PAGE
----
Dharamshala: The United Nations Special Rapporteurs held their 24th annual meeting this year in June. In a span of six months, a number of Special Rapporteurs and Working Groups of the UN have raised some of the most pressing human rights issues in Tibet. Central Tibetan Administration’s (CTA) Department of Information and International Relations (DIIR) is releasing a short video, titled “United Nations Question China on Tibet”. It reviews the concerns expressed explicitly by the UN mandate holders in the three joint communications made in the past six months. These communications addressed the cases of: Tibetan language rights advocate Tashi Wangchuk, human rights defenders and relatives of late Tenzin Delek Rinpoche; Nyima Lhamo and Dolkar Lhamo, demolition of Larung Gar, and mining in the sacred Gong-ngon Lari Mountain. (Watch the video here.)
The first communication was submitted by six different Special Rapporteurs who voiced their shared concerns on the “severe restrictions of religious freedom”, “mass expulsion” and “demolitions of (…) Larung Gar and the cultural and environmental impacts of the mining activities at the Holy Gong-ngon Lari Mountain as well as excessive use of force against, and arbitrary arrest and detention of peaceful protestors.”
The second communication highlighted the detention and surveillance of Ms Nyima Lhamo and Ms Dolkar Lhamo due to their advocacy and imparting of information concerning the death of Tenzin Delek. Three Special Rapporteurs questioned China on “the travel ban against Ms Dolkar Lhamo and her family” and “the use of force by the police against peaceful protestors.” The UN mandate holders further demanded information on measures taken by the Republic of China to enable human rights defenders “to carry out their legitimate work in a safe and enabling environment without fear of violence, threats or acts of intimidation and harassment of any sort.”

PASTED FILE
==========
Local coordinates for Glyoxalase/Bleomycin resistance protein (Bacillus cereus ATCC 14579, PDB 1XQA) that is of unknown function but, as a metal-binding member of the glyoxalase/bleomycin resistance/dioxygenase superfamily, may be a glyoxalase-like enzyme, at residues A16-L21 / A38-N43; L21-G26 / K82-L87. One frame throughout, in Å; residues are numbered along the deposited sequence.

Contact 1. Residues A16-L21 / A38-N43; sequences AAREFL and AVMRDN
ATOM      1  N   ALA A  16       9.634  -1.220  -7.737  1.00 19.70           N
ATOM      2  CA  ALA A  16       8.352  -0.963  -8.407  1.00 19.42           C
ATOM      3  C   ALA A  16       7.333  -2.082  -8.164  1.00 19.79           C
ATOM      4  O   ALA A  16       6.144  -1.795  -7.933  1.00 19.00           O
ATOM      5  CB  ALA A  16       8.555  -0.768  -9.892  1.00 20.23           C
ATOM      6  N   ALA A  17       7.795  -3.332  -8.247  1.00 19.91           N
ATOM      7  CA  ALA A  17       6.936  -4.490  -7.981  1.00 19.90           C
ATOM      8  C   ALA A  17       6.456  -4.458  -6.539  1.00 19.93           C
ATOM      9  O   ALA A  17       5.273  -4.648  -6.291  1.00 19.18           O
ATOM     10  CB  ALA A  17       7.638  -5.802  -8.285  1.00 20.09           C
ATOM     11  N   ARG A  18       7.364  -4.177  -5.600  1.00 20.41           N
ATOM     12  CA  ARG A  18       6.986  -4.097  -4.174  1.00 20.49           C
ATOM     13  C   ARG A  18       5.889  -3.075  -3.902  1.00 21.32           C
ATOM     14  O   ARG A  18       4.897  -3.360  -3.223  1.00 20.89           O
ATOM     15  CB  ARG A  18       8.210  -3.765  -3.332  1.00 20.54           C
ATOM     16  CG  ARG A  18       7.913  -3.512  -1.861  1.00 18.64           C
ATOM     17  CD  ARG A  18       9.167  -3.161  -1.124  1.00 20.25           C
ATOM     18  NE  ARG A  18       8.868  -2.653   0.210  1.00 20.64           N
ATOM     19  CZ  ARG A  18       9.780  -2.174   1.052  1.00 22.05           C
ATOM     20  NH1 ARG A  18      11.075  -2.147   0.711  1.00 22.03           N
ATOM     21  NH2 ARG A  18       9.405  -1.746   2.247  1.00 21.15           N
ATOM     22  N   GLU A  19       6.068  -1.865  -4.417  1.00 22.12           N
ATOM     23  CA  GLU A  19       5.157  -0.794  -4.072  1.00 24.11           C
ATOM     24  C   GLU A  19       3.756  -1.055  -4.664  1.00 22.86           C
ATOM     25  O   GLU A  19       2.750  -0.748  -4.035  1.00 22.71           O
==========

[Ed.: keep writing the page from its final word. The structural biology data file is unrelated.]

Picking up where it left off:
The recent joint communication expressed concerns over the detention of Tashi Wangchuk following his appearance in an article and a documentary in the New York Times, and cultural rights for Tibetans. This communication was submitted by five mandate holders, such as the Working Group on arbitrary detention and the Special Rapporteur on torture.
DIIR’s International Relations Secretary Sonam Norbu Dagpo said, “China cannot forget that it is answerable to the UN and the world at large as a key member of the UN. China is one of the top three contributors to the UN regular budget and is also among major contributors to the UN peacekeeping force. So, the Chinese government is obligated by the same UN standards and it should shoulder its responsibility of promoting and protecting the same human rights that it is currently violating in Tibet.”
The crux of the video underscores the cases and some of the questions raised by the UN mandate holders to the Chinese government, which is a stark reminder to China that the country is far from meeting its obligations as a UN member. The UN continues to monitor China’s human rights record as the latter prepares to undergo the Universal Periodic Review session November next year.
-Report filed by EU, UN and Human Rights Desk-